Well, you can see, you can't balance this budget by cutting foreign aid. In fact, this budget really isn't even foreign aid, and I think that that realization is beginning to sink in.
Q You said that your greatest problem, and you appealed to us to help you on it, is that the American public doesn't seem to understand what a minor part of the budget foreign aid is and the whole foreign policy budget.
Do you think that the Department is deficient in any way? Do you accept some of the blame for that, and are you going to do anything besides appealing to us to try and change that perception?
AMBASSADOR JOHNSTONE: I was very careful not to say that you were part of the problem but part of the solution. But do I think that we have been a part of the problem? Yes, I think we have been part of the problem. There's no question about it. In fact, I think we have been the bulk of the problem.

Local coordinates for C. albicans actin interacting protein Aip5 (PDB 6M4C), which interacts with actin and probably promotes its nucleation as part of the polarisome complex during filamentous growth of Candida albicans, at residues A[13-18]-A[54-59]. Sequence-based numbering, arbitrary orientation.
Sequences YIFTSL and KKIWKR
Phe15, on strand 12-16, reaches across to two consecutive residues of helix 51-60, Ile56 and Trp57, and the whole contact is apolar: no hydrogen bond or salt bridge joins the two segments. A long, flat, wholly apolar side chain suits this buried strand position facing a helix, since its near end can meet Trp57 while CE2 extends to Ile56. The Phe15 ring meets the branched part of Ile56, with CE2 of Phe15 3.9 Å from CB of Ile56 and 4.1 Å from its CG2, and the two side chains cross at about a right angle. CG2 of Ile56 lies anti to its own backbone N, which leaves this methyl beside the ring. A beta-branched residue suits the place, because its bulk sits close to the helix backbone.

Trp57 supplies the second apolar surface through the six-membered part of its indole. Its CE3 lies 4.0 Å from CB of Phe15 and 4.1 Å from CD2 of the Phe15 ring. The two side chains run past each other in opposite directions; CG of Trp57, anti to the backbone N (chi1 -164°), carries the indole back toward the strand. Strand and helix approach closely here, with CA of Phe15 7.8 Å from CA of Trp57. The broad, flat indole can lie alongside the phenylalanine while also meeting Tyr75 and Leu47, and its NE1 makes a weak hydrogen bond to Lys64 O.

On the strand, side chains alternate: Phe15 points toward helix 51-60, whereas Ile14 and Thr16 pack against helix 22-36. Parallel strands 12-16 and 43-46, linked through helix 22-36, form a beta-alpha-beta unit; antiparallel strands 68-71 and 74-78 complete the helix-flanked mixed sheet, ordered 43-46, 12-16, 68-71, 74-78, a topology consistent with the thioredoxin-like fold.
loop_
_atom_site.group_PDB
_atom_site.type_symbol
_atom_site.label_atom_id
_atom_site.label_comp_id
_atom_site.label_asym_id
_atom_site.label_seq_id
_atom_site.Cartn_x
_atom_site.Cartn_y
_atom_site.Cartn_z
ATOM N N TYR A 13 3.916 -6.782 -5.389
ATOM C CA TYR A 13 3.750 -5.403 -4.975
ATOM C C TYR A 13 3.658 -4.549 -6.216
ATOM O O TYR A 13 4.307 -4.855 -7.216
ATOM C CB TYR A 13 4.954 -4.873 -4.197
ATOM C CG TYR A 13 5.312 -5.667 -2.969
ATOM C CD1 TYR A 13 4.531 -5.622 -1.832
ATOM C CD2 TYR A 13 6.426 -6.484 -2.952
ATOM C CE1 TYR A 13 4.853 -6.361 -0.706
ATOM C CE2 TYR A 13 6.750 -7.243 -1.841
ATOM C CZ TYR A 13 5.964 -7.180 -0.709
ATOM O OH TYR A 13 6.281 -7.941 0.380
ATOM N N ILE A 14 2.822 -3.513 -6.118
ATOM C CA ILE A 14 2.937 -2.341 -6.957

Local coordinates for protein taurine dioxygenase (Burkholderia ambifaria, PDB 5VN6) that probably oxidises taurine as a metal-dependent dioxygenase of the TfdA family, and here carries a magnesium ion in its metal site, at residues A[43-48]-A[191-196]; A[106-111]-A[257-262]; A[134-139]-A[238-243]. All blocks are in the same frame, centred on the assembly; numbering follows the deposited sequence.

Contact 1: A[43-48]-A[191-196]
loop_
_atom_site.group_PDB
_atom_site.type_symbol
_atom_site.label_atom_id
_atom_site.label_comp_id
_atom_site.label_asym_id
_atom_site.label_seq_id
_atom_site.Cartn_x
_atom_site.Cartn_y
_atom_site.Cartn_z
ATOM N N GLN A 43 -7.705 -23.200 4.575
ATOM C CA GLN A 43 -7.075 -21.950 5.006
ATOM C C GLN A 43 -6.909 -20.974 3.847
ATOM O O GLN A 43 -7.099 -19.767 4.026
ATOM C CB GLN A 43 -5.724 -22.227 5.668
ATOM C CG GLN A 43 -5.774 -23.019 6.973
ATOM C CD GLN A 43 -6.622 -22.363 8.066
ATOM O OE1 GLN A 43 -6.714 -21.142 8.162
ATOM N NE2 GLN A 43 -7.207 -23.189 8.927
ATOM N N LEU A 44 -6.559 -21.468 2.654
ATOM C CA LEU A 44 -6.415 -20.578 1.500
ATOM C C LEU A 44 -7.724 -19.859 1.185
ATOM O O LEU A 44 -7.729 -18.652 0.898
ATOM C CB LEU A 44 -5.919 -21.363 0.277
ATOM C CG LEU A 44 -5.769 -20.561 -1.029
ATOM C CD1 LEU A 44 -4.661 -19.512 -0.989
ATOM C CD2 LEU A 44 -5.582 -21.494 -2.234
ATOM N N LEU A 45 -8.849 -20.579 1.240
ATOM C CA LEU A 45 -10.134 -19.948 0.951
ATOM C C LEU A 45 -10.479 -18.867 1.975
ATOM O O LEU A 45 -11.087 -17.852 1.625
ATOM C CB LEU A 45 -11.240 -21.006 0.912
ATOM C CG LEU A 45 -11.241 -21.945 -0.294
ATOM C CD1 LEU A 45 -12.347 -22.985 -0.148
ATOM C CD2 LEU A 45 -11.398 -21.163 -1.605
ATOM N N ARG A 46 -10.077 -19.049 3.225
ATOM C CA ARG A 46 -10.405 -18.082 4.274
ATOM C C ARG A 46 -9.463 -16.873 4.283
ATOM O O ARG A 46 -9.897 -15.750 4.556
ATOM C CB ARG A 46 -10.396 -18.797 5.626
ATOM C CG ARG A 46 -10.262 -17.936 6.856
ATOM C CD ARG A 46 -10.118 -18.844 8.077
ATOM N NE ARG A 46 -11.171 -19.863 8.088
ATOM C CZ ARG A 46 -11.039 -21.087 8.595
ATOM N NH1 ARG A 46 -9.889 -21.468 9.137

We leaned for 40 years on the Cold War to provide us our funding. There was a great bogy out there. It was a real bogy, but it was a bogy, and it was leaned on in order to insure that we had the adequate levels of funding that we needed.
During the course of that time, the funding kept getting lower and lower, and in the post-Cold War era the bogy wasn't there any more either. So we needed desperately to demonstrate what the utility of this budget is for the American people. We need to do that.
It is an absolutely indispensable budget for the American people. We have to get out now and sell that story and make people understand that.